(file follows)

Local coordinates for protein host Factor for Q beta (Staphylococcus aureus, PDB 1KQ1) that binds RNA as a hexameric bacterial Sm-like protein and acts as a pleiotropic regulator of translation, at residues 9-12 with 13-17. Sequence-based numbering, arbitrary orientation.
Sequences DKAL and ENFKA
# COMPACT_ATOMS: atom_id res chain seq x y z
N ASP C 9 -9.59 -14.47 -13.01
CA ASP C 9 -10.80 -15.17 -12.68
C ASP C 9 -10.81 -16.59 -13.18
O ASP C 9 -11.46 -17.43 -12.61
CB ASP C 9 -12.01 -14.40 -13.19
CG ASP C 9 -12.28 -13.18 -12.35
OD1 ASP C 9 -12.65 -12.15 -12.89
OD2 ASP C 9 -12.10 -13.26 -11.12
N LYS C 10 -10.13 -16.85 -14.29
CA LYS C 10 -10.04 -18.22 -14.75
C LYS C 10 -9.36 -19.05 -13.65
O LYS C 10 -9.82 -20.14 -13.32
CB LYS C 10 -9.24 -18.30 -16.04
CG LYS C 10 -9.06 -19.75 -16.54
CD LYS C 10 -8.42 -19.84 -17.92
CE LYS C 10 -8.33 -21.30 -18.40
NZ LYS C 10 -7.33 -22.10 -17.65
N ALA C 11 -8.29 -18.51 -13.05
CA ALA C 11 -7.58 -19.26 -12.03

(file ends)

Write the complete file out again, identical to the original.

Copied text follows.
Local coordinates for protein host Factor for Q beta (Staphylococcus aureus, PDB 1KQ1) that binds RNA as a hexameric bacterial Sm-like protein and acts as a pleiotropic regulator of translation, at residues 9-12 with 13-17. Sequence-based numbering, arbitrary orientation.
Sequences DKAL and ENFKA
# COMPACT_ATOMS: atom_id res chain seq x y z
N ASP C 9 -9.59 -14.47 -13.01
CA ASP C 9 -10.80 -15.17 -12.68
C ASP C 9 -10.81 -16.59 -13.18
O ASP C 9 -11.46 -17.43 -12.61
CB ASP C 9 -12.01 -14.40 -13.19
CG ASP C 9 -12.28 -13.18 -12.35
OD1 ASP C 9 -12.65 -12.15 -12.89
OD2 ASP C 9 -12.10 -13.26 -11.12
N LYS C 10 -10.13 -16.85 -14.29
CA LYS C 10 -10.04 -18.22 -14.75
C LYS C 10 -9.36 -19.05 -13.65
O LYS C 10 -9.82 -20.14 -13.32
CB LYS C 10 -9.24 -18.30 -16.04
CG LYS C 10 -9.06 -19.75 -16.54
CD LYS C 10 -8.42 -19.84 -17.92
CE LYS C 10 -8.33 -21.30 -18.40
NZ LYS C 10 -7.33 -22.10 -17.65
N ALA C 11 -8.29 -18.51 -13.05
CA ALA C 11 -7.58 -19.26 -12.03